But while race relations play a central part in Mudbound, love (familial, carnal, and romantic) is ever present.  Laura McAllan, wife of Henry, believes “Death may be inevitable, but love is not.  Love you have to choose.”  Laura , a college educated spinster of 31, meets and marries Henry.  Was it love or fear of “petrification” on Laura’s part?  Henry tears Laura away from her gentle existence to settle on a farm in rural Mississippi in a home that’s more shack than house.  Farming was a dream that he had had all his life, a dream he never shared with her, a dream that was his alone.  Not only does Henry impose this harsh existance on Laura, he also thrusts the care and keeping of his nasty, abusive, racist father upon her.  From the first moment that Pappy meets Laura, her dislike for him blooms.  Life on the farm is hard on everyone: the family, the share croppers, and the tenant farmers.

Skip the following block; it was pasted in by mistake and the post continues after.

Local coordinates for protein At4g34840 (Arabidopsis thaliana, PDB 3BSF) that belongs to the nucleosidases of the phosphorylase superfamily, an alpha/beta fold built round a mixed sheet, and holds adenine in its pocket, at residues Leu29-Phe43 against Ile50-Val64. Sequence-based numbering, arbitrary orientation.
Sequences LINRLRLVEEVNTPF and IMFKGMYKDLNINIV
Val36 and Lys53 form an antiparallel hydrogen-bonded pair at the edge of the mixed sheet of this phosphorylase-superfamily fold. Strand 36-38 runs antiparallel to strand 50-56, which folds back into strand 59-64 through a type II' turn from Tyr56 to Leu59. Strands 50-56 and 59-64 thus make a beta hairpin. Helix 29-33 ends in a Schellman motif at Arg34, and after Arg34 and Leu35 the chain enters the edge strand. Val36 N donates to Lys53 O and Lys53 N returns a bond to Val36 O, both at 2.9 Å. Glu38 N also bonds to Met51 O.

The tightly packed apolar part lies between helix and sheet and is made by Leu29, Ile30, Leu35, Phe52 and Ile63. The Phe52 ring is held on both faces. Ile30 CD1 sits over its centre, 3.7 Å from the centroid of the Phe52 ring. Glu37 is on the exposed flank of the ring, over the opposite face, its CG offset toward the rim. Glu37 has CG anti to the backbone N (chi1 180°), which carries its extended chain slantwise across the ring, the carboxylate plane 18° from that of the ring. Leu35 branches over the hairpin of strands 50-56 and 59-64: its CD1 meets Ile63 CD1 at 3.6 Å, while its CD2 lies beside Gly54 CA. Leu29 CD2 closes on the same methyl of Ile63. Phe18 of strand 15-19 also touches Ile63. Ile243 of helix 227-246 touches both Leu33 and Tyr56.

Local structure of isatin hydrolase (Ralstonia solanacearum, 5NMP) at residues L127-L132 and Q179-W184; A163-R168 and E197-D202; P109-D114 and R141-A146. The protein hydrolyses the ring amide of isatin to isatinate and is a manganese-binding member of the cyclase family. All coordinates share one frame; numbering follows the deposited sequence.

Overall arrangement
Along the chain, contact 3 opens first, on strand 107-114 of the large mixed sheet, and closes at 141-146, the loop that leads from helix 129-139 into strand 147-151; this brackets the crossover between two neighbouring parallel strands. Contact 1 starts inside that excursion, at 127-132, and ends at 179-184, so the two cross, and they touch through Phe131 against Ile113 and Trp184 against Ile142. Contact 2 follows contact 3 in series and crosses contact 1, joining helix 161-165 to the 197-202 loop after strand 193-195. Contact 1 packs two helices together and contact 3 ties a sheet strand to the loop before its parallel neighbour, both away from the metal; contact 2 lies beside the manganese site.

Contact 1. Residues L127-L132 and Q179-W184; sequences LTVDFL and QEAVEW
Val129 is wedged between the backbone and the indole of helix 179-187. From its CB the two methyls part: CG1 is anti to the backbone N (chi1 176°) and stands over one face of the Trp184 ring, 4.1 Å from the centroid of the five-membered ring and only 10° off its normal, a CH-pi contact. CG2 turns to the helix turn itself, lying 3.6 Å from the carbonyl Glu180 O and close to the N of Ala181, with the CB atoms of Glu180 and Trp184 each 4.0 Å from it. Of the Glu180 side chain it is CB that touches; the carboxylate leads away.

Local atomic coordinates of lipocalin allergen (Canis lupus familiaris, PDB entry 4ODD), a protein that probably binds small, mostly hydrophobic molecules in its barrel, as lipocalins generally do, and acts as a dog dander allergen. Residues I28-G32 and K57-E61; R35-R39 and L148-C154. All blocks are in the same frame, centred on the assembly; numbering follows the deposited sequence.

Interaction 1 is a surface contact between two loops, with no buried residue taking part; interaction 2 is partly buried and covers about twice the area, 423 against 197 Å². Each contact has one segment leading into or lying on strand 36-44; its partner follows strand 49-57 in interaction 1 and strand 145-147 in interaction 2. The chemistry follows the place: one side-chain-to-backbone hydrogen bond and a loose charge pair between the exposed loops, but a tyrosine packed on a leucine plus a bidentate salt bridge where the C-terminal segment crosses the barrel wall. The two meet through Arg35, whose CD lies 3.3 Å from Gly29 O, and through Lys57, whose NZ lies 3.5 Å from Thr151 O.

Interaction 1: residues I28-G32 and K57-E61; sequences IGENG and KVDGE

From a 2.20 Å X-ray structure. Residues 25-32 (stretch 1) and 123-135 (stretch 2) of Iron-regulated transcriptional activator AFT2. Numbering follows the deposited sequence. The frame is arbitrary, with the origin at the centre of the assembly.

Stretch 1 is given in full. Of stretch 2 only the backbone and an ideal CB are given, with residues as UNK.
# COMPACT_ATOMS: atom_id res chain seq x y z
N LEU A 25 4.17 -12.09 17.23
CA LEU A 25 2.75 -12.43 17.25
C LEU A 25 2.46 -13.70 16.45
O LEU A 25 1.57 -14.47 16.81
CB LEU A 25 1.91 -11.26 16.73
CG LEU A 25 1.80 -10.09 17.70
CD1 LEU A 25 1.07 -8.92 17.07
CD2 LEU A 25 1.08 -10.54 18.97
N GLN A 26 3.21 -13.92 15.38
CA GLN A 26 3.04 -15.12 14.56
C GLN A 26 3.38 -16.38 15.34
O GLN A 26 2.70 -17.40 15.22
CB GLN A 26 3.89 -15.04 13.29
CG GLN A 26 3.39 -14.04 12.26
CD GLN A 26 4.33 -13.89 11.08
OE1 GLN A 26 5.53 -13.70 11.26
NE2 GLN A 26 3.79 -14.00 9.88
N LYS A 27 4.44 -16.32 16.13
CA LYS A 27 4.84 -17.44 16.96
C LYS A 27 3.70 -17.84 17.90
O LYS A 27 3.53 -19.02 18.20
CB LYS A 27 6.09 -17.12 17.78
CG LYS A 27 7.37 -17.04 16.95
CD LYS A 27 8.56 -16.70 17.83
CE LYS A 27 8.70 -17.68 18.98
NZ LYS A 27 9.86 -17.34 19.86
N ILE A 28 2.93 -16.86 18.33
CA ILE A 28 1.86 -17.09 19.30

The Jackson family lives on Henry’s land as tenant farmers trying to eke out a living by paying a portion of what they produce to Henry for the use of his land.  Hap and his wife, Florence, eagerly await the return of their son Ronsel.  The war is over, but he’s found life over in Europe so freeing that he dreads coming home. From the moment Ronsel hits town the characters’ lives spiral out of control until the inevitable conclusion.

Mudbound is a beautifully constructed story about racism, and the extent to which a family can be melded together or broken apart by secrets, betrayals, and misplaced love.  A must read.

Please join the Monthly Book Club on Tuesday, October 26 at 1:00 PM or 7 :30 PM as we discuss this marvelous novel.

– posted by Susan, Readers Services’